David Ader, chief Treasury strategist at CRT Capital, said the Treasury market could consolidate in the next couple of sessions.
"It seems to me the market is a little bit tired in here. Without a lot of new information—and we're scrambling around for excuses—the squeeze may or may not have run its course, my inclination is we're going to back up a little bit and test the market's resolve," Ader said.
As for stocks, Wells Fargo Advisors and others are telling clients to use weakness to add to holdings. Gary Thayer, chief macro strategist at Wells Fargo Advisors, says the market should be in for a period of volatility as it sorts out the shifts in bonds.
"We've been still seeing positive fundamentals, and we think that's longer term positive, so we're not changing our view, " Thayer said. "The bond market is signaling that investors are cautious, just like the weakness in small cap stocks is signaling that investors are more cautious this year than last year. That doesn't mean the economy is in trouble."
The small cap Russell 2000 underperformed relative to the major stock market indices in the past week, and it has sunk as much as 10 percent off its March high on an intraday basis. The Russell is now down 9 percent from its peak. Both the S&P 500 and Dow made new highs in the past week. The Dow was off 0.6 percent for the week, at 16,491, and the S&P 500 was down just 0.03 percent at 1,877. The Nasdaq rose 0.9 percent for the week to 3,587.
Thayer said he favors cyclical stocks, and says small caps could see more selling with investors seeking value elsewhere.
"We still think there could be some volatility risk over the next couple of months. The flows into equities seem to be a little more modest right now, and there's some more interest in bonds, and that could create some volatility risk, " he said. "…the market has lost a little momentum. Some investors have seen some of their portfolio come off."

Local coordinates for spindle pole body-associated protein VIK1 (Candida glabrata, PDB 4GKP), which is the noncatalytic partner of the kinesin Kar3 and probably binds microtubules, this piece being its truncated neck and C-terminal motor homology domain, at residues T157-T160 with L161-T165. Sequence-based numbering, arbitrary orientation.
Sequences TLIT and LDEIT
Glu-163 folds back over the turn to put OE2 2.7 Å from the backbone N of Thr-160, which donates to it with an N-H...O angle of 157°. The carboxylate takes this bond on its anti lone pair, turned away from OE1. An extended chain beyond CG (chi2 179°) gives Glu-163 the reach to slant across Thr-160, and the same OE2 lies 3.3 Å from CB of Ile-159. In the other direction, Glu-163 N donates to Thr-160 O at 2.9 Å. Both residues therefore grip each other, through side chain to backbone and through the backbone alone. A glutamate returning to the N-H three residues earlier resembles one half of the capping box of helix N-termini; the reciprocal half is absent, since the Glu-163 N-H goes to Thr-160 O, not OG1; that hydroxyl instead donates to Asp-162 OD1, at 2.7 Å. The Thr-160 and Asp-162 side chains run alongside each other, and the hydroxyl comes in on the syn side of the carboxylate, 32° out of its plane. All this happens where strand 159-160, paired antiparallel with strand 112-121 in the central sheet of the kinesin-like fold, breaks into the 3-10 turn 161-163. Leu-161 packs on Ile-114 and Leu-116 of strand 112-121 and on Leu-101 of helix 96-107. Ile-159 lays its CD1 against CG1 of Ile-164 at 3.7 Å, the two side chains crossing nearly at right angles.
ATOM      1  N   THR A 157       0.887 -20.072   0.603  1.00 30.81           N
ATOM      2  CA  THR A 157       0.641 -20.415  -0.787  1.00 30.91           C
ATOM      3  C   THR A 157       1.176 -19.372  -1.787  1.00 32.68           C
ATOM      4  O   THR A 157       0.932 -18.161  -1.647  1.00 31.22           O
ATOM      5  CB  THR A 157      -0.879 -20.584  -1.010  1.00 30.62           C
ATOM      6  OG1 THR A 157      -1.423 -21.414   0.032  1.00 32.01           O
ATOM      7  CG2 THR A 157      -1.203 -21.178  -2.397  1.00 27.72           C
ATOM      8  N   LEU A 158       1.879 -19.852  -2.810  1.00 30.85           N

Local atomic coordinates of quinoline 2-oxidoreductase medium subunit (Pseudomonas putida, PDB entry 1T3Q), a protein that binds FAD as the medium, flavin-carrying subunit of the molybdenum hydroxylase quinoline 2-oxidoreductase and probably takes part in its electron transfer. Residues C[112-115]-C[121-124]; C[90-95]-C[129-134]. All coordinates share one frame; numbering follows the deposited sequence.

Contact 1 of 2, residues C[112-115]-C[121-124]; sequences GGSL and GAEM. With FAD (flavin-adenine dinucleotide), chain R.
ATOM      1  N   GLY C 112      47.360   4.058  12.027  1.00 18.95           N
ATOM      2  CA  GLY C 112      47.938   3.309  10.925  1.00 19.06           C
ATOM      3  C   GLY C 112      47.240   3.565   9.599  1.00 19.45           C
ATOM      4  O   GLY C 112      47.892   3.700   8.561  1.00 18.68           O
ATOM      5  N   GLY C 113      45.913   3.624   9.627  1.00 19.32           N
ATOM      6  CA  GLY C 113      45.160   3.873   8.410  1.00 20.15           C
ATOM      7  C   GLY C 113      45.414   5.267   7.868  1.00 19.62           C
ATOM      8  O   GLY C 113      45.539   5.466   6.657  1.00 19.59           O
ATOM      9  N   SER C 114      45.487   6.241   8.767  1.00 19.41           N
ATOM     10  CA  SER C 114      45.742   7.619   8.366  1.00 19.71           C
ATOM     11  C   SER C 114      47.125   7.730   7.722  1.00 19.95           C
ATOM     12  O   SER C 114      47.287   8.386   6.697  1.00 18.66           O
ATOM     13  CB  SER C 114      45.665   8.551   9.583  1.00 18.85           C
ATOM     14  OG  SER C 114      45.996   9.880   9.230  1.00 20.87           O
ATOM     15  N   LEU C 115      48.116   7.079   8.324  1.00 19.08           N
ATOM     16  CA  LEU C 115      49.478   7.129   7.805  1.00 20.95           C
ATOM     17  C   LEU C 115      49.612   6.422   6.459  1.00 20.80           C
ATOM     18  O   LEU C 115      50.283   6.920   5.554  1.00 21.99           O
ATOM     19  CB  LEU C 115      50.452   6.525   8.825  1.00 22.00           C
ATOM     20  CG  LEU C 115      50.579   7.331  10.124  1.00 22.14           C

Thayer expects stocks to end the year higher. "I think the market going forward is going to be influenced not by just us, but by what's going on overseas, in their data," he said. The ECB stimulus would be a positive for markets, he said.
"I know investors have been favoring more defensive stocks in the beginning of the year. We would expect that once investor caution dissipates they will come back (to small cap, higher beta) names in the second half of the year, particularly as the economy improves," he said.
12:10 p.m.: San Francisco Fed President John Williams, Dallas Fed President Richard Fisher panel discussion in Dallas on Fed's role
12:50 p.m.: Former Fed Chairman Ben Bernanke at Conference Examining Central Banks' Impact on Prosperity, Dallas
12:30 p.m.: Philadelphia Fed President Charles Plosser on economic outlook
1:00 p.m.: New York Fed President William Dudley on economic outlook
7:00 a.m.: Mortgage Applications
10:00 a.m.: New York Fed's Dudley on regional labor market
11:30 a.m.: Fed Chair Janet Yellen at NYU graduation
12:50 p.m.: Minneapolis Fed President Narayana Kocherlakota on monetary policy report
12:50 p.m.: Kansas City Fed President Esther George on economy and banking
2:00 p.m.: Fed minutes
8:30 a.m.: Weekly jobless claims
10:00 a.m.: Existing home sales
10:00 a.m.: Leading indicators
11:00 a.m.: Kansas City Fed survey
4:00 p.m.: San Francisco Fed's Williams
Earnings: Foot Locker
10:00 a.m.: New home sales
—By CNBC's Patti Domm